Lameness is a common problem in horses and ponies which can strike at any time – often when it’s most inconvenient – and can have a range of causes.

For example, a change in your horse’s gait may be down to a minor issue such as a bruise to the sole of his foot or a range of other issues such as trauma, laminitis or arthritis.

But one of the most common causes, ranging from mild and intermittent to severe and debilitating, is joint disease – something that can seriously limit the working life of your horse as well as affect its quality of life.

Joint disease occurs when the degree of wear and tear, a direct trauma, or the abnormal loading arising from poor conformation, all result in more damage than the body can repair. 

In a healthy joint, which is where two bones meet, each end is covered with a layer of shock-absorbing spongy, elastic cartilage, which helps to reduce friction and cushion the impact of work, especially on hard ground.

Cartilage is made from a collagen framework filled in with water-retaining compounds called glycosaminoglycans or GAGs, which include hyaluronic acid and chondroitin sulphate.

A healthy joint is encased in a capsule containing synovial or joint fluid, which bathes and nourishes the joint.

This synovial fluid, which contains the GAG hyaluronic acid, should be viscous and elastic to provide lubrication and shock absorbing properties.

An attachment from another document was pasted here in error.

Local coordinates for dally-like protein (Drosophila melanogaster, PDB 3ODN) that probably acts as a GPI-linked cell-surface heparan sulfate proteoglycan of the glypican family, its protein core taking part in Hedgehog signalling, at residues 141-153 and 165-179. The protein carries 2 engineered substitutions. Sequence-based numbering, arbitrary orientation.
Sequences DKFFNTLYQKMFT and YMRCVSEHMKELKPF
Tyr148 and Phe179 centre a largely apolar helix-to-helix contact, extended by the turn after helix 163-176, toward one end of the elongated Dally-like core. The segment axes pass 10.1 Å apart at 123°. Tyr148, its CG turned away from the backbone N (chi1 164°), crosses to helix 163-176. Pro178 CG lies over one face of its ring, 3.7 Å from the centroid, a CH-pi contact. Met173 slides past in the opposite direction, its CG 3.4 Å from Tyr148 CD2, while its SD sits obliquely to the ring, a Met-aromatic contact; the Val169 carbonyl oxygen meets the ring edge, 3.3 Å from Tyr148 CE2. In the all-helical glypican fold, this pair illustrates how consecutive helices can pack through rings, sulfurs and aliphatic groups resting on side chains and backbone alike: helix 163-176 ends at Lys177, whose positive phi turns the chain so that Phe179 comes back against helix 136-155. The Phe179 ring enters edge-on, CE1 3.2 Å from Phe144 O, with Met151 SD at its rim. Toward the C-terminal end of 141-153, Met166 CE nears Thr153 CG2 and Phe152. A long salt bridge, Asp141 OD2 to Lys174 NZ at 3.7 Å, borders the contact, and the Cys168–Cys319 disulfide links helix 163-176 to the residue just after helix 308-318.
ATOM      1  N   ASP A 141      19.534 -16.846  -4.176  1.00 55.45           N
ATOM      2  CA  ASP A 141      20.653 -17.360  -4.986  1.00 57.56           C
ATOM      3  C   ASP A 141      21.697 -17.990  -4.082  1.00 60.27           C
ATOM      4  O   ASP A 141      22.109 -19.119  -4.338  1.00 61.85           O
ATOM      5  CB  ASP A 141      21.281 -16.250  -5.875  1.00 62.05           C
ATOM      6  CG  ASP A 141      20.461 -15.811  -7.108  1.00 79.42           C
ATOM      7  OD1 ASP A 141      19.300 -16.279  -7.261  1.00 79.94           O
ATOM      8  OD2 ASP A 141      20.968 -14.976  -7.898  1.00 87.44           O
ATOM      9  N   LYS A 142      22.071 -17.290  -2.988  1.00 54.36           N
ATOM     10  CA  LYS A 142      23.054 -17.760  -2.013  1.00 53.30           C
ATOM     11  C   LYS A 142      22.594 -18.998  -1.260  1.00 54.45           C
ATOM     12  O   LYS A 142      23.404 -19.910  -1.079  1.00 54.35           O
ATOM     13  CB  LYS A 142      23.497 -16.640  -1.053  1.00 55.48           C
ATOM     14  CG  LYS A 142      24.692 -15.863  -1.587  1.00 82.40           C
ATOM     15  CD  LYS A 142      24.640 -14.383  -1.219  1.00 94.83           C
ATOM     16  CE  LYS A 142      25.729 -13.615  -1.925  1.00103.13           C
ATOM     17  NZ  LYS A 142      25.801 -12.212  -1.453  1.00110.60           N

In young, healthy horses, synovial fluid is produced from building blocks or precursors in your horse’s diet but in older horses, the degree of long term wear and tear, years of working on hard ground or poor conformation can all result in the ability to repair the joint being overwhelmed.

The cartilage becomes thinner, less elastic and pitted, and the synovial fluid becomes less viscous, providing poorer shock absorption, and pain will result. The efficiency of the repair process will also reduce with age, so pain and lameness become apparent as the joint damage progresses. 

Fortunately, early intervention and nutritional support can all help to reduce the impact of degenerative joint disease in older horses, and the sooner support is put in place the better. 

A vet may take x-rays or scans to assess the joint damage, and may recommend medicating the joint with mild steroids to reduce the excessive inflammation which causes further damage. 

However, a careful programme of exercise, on suitable surfaces, together with nutritional support, will help many horses and ponies. 

Supplements providing collagen to support the cartilage framework, hyaluronic acid to help maintain the viscosity of the joint fluid, key amino acids such as glutamic acid, and trace minerals such as manganese to provide building blocks for the horse to produce his own GAGs, or the provision of the GAG’s themselves, will be beneficial in most cases.

Supplements may also include plant based or natural anti-inflammatories and antioxidants such as Boswellia, MSM and Turmeric. 

Glucosamine is another key component for joint health, helping to stimulate GAG production, and can either be made by the horse if the correct building blocks are provided in the diet, or it may be included in a supplement.

The provision of nutritional support for joint repair should ideally start in the horse’s early working life, to ensure optimum protection into old age, but can still be introduced in later life, to help to maintain comfort and soundness in older horses, either to keep enjoying a working life, or remain comfortable in retirement. 

Bettertack stocks a range of Equine America joint supplements to help keep your horse’s joints healthy.

Call in today and talk to our knowledgeable staff for advice on the best solution for you and your horse.